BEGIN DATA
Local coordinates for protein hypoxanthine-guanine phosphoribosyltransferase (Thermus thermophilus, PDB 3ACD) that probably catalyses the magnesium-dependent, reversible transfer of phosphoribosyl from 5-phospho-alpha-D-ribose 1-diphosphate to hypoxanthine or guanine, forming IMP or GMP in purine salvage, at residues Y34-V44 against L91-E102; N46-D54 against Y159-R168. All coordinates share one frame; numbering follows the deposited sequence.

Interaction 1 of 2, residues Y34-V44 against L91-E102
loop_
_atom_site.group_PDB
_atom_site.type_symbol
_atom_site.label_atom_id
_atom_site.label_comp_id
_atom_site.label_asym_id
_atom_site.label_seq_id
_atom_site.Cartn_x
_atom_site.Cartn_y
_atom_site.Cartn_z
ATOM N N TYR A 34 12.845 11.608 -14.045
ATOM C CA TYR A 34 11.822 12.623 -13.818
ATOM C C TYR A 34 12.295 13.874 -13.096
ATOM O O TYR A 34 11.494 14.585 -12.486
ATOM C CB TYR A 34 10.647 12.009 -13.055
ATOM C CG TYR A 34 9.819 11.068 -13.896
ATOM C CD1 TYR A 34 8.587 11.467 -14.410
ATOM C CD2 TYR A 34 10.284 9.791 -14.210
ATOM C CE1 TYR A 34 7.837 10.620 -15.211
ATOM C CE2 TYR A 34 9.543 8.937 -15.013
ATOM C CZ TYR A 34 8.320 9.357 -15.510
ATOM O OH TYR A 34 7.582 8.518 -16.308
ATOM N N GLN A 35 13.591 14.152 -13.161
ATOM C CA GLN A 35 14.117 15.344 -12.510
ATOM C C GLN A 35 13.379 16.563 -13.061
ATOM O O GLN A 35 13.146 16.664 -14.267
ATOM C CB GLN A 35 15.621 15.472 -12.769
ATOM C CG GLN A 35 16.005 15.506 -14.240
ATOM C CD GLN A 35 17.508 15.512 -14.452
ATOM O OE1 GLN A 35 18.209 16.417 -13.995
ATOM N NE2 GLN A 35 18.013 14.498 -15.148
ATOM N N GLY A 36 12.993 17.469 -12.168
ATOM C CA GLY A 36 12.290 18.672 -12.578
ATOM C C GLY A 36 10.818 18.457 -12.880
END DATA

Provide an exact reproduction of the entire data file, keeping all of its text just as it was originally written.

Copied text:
Local coordinates for protein hypoxanthine-guanine phosphoribosyltransferase (Thermus thermophilus, PDB 3ACD) that probably catalyses the magnesium-dependent, reversible transfer of phosphoribosyl from 5-phospho-alpha-D-ribose 1-diphosphate to hypoxanthine or guanine, forming IMP or GMP in purine salvage, at residues Y34-V44 against L91-E102; N46-D54 against Y159-R168. All coordinates share one frame; numbering follows the deposited sequence.

Interaction 1 of 2, residues Y34-V44 against L91-E102
loop_
_atom_site.group_PDB
_atom_site.type_symbol
_atom_site.label_atom_id
_atom_site.label_comp_id
_atom_site.label_asym_id
_atom_site.label_seq_id
_atom_site.Cartn_x
_atom_site.Cartn_y
_atom_site.Cartn_z
ATOM N N TYR A 34 12.845 11.608 -14.045
ATOM C CA TYR A 34 11.822 12.623 -13.818
ATOM C C TYR A 34 12.295 13.874 -13.096
ATOM O O TYR A 34 11.494 14.585 -12.486
ATOM C CB TYR A 34 10.647 12.009 -13.055
ATOM C CG TYR A 34 9.819 11.068 -13.896
ATOM C CD1 TYR A 34 8.587 11.467 -14.410
ATOM C CD2 TYR A 34 10.284 9.791 -14.210
ATOM C CE1 TYR A 34 7.837 10.620 -15.211
ATOM C CE2 TYR A 34 9.543 8.937 -15.013
ATOM C CZ TYR A 34 8.320 9.357 -15.510
ATOM O OH TYR A 34 7.582 8.518 -16.308
ATOM N N GLN A 35 13.591 14.152 -13.161
ATOM C CA GLN A 35 14.117 15.344 -12.510
ATOM C C GLN A 35 13.379 16.563 -13.061
ATOM O O GLN A 35 13.146 16.664 -14.267
ATOM C CB GLN A 35 15.621 15.472 -12.769
ATOM C CG GLN A 35 16.005 15.506 -14.240
ATOM C CD GLN A 35 17.508 15.512 -14.452
ATOM O OE1 GLN A 35 18.209 16.417 -13.995
ATOM N NE2 GLN A 35 18.013 14.498 -15.148
ATOM N N GLY A 36 12.993 17.469 -12.168
ATOM C CA GLY A 36 12.290 18.672 -12.578
ATOM C C GLY A 36 10.818 18.457 -12.880